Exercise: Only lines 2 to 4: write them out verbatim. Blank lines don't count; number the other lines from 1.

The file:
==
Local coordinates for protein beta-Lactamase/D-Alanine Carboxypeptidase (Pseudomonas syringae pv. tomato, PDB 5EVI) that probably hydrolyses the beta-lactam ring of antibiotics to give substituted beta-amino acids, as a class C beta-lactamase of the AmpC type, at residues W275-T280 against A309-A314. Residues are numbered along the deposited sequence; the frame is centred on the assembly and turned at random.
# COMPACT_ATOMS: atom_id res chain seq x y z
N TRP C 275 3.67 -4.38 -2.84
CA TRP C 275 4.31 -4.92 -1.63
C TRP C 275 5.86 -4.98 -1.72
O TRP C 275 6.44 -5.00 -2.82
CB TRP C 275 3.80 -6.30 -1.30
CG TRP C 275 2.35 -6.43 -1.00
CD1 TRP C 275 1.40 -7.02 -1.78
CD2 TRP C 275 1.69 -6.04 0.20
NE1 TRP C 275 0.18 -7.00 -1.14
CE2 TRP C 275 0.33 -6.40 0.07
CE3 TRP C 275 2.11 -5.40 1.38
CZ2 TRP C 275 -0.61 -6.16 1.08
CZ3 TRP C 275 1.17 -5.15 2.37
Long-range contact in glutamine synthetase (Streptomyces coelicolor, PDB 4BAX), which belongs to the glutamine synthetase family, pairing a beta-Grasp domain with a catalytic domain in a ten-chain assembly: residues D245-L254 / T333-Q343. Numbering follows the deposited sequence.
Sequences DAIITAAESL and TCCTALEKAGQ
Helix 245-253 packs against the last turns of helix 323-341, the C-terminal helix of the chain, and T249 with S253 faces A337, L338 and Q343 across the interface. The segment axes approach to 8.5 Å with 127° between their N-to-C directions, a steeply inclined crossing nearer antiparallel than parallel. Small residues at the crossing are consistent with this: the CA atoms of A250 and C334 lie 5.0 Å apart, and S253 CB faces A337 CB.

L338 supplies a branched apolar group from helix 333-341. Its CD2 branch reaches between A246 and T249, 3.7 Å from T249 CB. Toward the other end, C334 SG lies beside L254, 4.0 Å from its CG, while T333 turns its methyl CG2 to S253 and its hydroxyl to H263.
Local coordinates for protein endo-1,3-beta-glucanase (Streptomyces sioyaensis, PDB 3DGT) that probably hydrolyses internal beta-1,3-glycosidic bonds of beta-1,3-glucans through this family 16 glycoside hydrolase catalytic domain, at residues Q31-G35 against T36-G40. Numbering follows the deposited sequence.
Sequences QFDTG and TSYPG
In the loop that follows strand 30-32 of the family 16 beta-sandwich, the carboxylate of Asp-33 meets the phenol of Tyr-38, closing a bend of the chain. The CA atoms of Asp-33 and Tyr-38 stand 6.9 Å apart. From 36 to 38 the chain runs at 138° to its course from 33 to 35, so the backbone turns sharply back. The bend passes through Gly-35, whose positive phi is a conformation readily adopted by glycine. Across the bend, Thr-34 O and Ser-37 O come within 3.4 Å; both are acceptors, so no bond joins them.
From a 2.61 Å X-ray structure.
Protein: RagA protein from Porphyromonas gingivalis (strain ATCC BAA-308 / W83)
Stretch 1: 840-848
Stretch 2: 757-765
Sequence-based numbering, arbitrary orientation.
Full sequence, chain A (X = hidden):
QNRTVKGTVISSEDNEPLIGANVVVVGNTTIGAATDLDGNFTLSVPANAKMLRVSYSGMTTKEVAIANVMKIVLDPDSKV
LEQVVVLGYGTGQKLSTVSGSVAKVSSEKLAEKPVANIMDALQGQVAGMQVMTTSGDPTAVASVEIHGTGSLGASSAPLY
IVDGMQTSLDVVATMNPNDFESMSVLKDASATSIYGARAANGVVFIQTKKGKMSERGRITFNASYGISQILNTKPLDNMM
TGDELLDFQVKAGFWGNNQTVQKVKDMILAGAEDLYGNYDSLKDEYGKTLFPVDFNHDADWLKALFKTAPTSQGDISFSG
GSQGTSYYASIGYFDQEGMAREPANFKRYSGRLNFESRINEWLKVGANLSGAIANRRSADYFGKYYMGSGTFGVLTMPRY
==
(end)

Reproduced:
# COMPACT_ATOMS: atom_id res chain seq x y z
N TRP C 275 3.67 -4.38 -2.84
CA TRP C 275 4.31 -4.92 -1.63